No visit to the area is complete without participating in the local custom known as a fishboil. This boisterous Scandinavian tradition involves filling a large cauldron with potatoes, whitefish and spices, and setting it all on an outdoor fire. The food is less the point--in fact, some say it's to be avoided--than the beer, music and company. There are also more conventional--and refined--dining options available. The Sage Restaurant and Wine Bar in Sturgeon Bay, for example, serves much-praised contemporary American cuisine in an Art Deco setting. And Wilson's Ice Cream, family-run since 1906, is a revered institution--and a necessary stop.

Accommodations range from B&Bs to home and condo rentals to full-blown resorts. One popular family choice is Egg Harbor's Landing Resort (920-868-3282), which offers condo suites with fully-equipped kitchens, a pool, tennis and basketball courts and movie rentals. Rates vary depending on room size and month; from late June through August, a one-bedroom suite that comfortably sleeps four runs $150 a night. For more places to stay, check the website maintained by the Door County Chamber of Commerce at


Iroquois legend credits the geography of New York's Finger Lakes to the Great Spirit, who's said to have left handprints while blessing the land. Of course, we now know that the 11 long, slender lakes, arranged nearly parallel to each other, are the etchings of ice age glaciers--but that doesn't diminish the area's ability to inspire awe.

The region encompasses 9,000 square miles of stunning natural beauty, including 25 state parks, a national forest, a national wildlife refuge, strings of river gorges and 1,063 waterfalls (among them Taughannock Falls, which have a higher vertical drop than Niagara). Everywhere land meets water, vacation activities are plentiful. Though swimming in the lakes is not for the timid--in summer, the water is in the mid- to high 70s--boating, water-skiing and fishing are musts.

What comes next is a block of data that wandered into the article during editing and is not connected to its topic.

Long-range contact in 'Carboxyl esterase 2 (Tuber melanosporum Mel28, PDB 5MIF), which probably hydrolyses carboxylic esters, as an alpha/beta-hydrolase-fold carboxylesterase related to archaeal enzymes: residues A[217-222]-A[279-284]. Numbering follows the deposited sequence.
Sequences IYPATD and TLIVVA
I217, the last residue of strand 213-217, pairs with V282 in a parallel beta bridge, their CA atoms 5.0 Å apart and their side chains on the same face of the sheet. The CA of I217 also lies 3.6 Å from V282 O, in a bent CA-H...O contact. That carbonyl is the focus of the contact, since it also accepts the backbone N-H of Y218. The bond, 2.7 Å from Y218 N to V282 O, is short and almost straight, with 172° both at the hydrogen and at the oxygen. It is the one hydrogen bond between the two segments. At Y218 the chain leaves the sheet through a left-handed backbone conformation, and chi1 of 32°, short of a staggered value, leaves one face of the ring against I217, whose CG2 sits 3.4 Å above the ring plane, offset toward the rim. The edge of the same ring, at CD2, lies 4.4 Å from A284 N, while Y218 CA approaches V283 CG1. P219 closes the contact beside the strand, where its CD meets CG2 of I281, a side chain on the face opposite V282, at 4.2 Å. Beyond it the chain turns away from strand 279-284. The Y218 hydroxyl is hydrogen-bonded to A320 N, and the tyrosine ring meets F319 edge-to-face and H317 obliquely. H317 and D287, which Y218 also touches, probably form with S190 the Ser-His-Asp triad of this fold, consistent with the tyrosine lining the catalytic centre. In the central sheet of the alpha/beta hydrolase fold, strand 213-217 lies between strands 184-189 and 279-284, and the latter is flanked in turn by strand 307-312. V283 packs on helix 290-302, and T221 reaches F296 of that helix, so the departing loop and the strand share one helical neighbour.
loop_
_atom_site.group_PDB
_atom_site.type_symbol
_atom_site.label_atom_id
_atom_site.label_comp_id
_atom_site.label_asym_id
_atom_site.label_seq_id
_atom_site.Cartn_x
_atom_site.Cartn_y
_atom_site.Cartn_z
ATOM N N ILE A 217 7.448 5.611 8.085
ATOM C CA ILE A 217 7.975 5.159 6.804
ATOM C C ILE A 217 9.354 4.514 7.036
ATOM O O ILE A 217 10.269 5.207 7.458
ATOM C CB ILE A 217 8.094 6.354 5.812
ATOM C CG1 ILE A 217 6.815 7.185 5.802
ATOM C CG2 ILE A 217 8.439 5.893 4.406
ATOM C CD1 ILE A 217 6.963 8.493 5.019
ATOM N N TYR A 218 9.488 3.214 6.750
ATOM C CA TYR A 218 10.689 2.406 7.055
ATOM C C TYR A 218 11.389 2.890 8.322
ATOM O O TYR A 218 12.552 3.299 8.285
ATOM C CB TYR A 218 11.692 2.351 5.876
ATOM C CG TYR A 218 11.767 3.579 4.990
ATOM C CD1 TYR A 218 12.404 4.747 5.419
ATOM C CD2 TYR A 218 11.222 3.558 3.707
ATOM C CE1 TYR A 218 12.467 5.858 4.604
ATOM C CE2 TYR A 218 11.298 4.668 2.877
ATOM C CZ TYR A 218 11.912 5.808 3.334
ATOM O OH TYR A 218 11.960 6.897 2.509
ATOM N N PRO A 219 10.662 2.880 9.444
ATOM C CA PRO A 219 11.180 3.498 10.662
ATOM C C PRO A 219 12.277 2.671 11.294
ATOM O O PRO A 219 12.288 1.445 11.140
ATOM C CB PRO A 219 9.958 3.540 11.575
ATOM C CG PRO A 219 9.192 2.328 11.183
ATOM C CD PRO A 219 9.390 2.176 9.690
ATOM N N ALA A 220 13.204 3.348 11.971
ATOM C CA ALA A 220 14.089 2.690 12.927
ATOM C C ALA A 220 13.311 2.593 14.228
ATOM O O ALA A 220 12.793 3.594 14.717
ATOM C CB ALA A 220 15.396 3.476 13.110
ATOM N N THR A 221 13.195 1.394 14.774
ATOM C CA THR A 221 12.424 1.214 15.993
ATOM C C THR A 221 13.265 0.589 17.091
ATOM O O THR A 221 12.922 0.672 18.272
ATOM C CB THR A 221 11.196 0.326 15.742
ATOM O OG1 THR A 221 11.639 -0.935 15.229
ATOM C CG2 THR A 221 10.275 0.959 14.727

There's more to enjoy here than the great outdoors. Cultural events, festivals, museums, galleries and good places to eat, drink and shop abound. Ithaca, a vibrant college town at the base of Cayuga Lake, has more than its share of museums, restaurants and cafes. Also worth a visit is the impressive Corning Museum of Glass, which just completed a $62 million expansion, and the adjoining factory, which you can tour.

The region's increasingly respected wineries, specializing in Riesling, should not be missed. Of the 70 dotting the hills between the lakes, Chateau LaFayette Reneau and Hermann J. Wiemer Vineyard, both on Seneca Lake, and Dr. Konstantin Frank Vinifera Wine Cellars in Hammondsport are worth special attention. This year, New York State designated the region for the annual I Love NY Spring Festival that runs from March 21 to June 21, during which the wineries will host special events.

For accommodations in the region, lakeside cabins are where it's at if you plan to spend a week or more. Prices vary greatly. We found a three-bedroom turn-of-the-century cottage with more than 100 feet of shoreline on Keuka Lake with modern amenities, porch and dock for $1,600 a week. Check for more listings. If a weeklong commitment is not your style, the B&Bs and inns scattered throughout the region range from $45 to $200 a night. Contact the Finger Lakes Association (800-530-7488; for info.


Lewes may not ring a bell, but don't hold that against it. Positioned at the mouth of Delaware Bay, this little-known jewel is generally lacking in tourist culture but overflowing with charm. Historically rich, Lewes' sleepy colonial streets are perfect for exploring. Its miles and miles of unspoiled shoreline are a beach lover's dream. And Baltimore, Philadelphia and Washington, D.C. are all within a two-hour drive if you're willing to leave the shore and tolerate sweltering summer heat to take in a ball game, historical site or museum.

Day trips up and down the Atlantic Coast may be more appealing to some. A beautiful 70-minute ferry ride takes you across Delaware Bay to the Victorian and saltwater taffy atmosphere of Cape May, N.J. Rehoboth Beach, just 20 minutes south of Lewes, is also a lively, if crowded, family-oriented beach town with a classic wooden boardwalk and a popular outlet mall of some 140 stores.

Lewes itself is great biking territory; many visitors rent bikes for the pleasant ride to Cape Henlopen State Park, a little over a mile from town. Its beautiful beach is a great place for swimming, sunbathing and spotting bottlenose dolphins. The Seaside Nature Center, located in the park, is popular for its aquarium and activities like the monthly Full Moon Walk. Also worth a visit is the Maritime Museum; don't miss the cannonball from the War of 1812 in the basement.